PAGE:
Hughes Airwest Flight 706, a DC-9, was to fly from Los Angeles, CA (LAX) to Seattle, WA (SEA) with intermediate stops at Salt Lake City (SLC), Boise (BOI), Lewiston (LWS), Pasco (PSC) and Yakima (YKM). The aircraft departed Los Angeles at 18:02. At 18:09 the crew reported leaving 12,000 feet and Los Angeles ARTCC cleared them direct to Daggett.
At 17:16, a US Marine Corps McDonnell Douglas F-4B Phantom Bu# 151458 departed Naval Auxiliary Air Station (NAAS) Fallon for a flight to MCAS El Toro at low altitude. The aircraft had several technical difficulties, including an inoperative transponder and a leak in the oxygen system.
Due to deteriorating visibility northwest of Palmdale, the crew climbed to 15,500 feet. Shortly after level-off, aircraft was 50 miles from MCAS El Toro. The pilot executed a 360° aileron roll at this time, which took approximately three seconds to complete. The Radar Intercept Officer (RIO) estimated that the true airspeed in the climb and after level-off was 420 knots.
At 15,150 feet, the F-4B collided with the Airwest DC-9 about one minute and twenty seconds after the roll. After the collision, the F-4 began to tumble violently about the lateral axis. The RIO waited about 5 seconds and after seeing numerous warning lights in the cockpit, ejected from the aircraft. The ejection was successful and he parachuted to the ground without injury. The F-4B pilot did not survive the accident.
PROBABLE CAUSE: The failure of both crews to see and avoid each other but it is recognized that they had only marginal capability to detect, assess, and avoid the collision. Other causal factors include a very high closure rate, comingling of IFR and VFR traffic in an area where the limitation of the ATC system precludes effective separation of such traffic, and failure of the crew of BuNo458 to request radar advisory service, particularly considering the fact that they had an inoperable transponder."
During the course of the accident investigation, it was learned that the initial collision impact severed the forward fuselage of the DC-9. The mid-fuselage and forward section of the airliner were separated approximately one-half mile apart.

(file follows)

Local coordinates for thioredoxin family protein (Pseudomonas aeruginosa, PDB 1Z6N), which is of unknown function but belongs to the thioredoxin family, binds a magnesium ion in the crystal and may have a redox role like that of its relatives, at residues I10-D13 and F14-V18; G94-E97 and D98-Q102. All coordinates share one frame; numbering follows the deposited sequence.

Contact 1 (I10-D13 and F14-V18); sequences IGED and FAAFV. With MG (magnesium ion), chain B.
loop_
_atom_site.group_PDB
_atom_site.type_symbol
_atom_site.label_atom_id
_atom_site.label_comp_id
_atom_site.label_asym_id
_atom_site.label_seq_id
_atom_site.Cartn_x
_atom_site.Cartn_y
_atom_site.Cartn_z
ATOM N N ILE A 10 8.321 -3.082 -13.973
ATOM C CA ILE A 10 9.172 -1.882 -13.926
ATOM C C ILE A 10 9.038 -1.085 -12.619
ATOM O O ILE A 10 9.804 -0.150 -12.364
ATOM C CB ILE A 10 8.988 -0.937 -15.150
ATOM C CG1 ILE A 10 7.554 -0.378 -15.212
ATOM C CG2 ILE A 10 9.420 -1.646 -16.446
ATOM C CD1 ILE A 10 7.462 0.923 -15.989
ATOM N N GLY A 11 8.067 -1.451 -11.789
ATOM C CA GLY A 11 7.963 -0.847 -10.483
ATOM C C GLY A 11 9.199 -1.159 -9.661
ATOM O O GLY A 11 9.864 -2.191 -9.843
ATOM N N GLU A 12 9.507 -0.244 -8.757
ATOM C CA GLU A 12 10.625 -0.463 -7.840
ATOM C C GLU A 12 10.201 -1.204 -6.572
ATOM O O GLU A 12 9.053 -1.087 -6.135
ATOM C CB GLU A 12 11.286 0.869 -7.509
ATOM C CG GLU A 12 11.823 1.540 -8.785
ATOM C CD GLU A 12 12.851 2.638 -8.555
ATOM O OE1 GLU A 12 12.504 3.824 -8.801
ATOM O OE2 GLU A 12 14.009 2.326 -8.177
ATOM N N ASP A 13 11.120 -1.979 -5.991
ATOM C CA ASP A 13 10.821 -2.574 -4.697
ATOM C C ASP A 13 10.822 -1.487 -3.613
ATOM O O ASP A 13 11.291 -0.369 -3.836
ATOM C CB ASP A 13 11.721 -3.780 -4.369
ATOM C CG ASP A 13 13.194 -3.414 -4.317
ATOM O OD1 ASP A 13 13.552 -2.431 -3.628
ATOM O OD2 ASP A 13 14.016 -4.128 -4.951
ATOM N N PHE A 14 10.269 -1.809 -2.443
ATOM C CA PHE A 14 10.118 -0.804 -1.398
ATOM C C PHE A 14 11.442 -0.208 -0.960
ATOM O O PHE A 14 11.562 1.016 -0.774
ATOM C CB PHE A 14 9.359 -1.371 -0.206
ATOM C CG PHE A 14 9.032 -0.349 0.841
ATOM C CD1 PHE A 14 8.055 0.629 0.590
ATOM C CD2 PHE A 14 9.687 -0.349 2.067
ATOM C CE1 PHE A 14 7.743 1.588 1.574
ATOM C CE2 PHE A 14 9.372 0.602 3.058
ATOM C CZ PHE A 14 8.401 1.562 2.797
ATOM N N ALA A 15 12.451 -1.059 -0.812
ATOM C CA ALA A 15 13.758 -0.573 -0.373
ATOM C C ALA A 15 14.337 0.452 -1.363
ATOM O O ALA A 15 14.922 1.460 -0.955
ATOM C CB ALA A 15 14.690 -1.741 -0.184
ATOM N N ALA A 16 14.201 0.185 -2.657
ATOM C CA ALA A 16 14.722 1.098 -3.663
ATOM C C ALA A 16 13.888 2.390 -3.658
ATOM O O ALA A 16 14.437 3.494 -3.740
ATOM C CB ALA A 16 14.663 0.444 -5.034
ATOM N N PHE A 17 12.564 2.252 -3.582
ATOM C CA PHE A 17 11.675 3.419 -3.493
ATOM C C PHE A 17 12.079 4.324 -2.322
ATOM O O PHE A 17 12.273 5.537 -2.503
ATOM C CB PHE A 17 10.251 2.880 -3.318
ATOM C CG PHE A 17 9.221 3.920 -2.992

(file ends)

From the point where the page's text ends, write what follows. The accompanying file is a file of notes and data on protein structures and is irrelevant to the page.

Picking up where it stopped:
A Los Angeles County Sheriff Deputy is lowered by helicopter to the DC-9's forward fuselage impact site in Fish Canyon. (LostFlights File Photo)
A multi-agency response consisting of Los Angeles County Sheriff and Fire Departments along with personnel from the United States Marine Corps El Toro Air Base assisted in victim recovery at the impact sites. (LostFlights File Photo)
A Los Angeles County Sheriff's Deputy can be seen in this photo standing on the right side of the DC-9's vertical stabilizer. (LostFlights File Photo)
PUTTING THE PIECES TOGETHER
A rare photo of the DC-9's forward fuselage structural reconstruction depicts the extensive damage caused by the collision with the USMC F-4B Phantom and subsequent ground impact. (LostFlights File Photo)
A "key" piece to the accident investigation was the recovery of the DC-9's forward baggage door. Located on the right side of the DC-9's fuselage and opposite of the initial impact point. The photo illustrates how the forward baggage compartment was breached while damage is visible on the exterior and interior sides of the baggage door. (LostFlights File Photo)
This photo of the DC-9's forward fuselage (left side) reconstruction was of particular importance to accident investigators as this was the side of the aircraft which experienced the initial collision contact with the F-4B. (LostFlights File Photo)
THE SEARCH FOR FLIGHT 706 - AUGUST 1986
This was my first view of the Air West DC-9 wreckage when I discovered the tail section in 1986 during some low passes through Fish Canyon.
Initially I thought I had found the main impact site, but I would later learn some ten years later that the tail section was deposited in this canyon nearly a quarter mile away after an unsuccessful attempt to sling load it from the crash site. (LostFlights File Photo)
An early attempt in the days before GPS, this was my plan to mark the location of the DC-9 tail section in 1987.
The idea was to air drop these three 5 pound flour bags on the site and mark it with the powdered flour. I would then hike in and see the flour and hopefully the tail section nearby.
It was a failure since the bags of flour would impact the tops of the pine trees and not leave a trace.
Oh well, you never know till you try. (LostFlights File Photo)
Nearly six years after my first discovery of the DC-9 tail section, I returned in a rented Cessna 172 very determined to find a hiking route to the site. (LostFlights File Photo)
A precise determination of the tail section's position was important due to the dense vegetation. (LostFlights File Photo)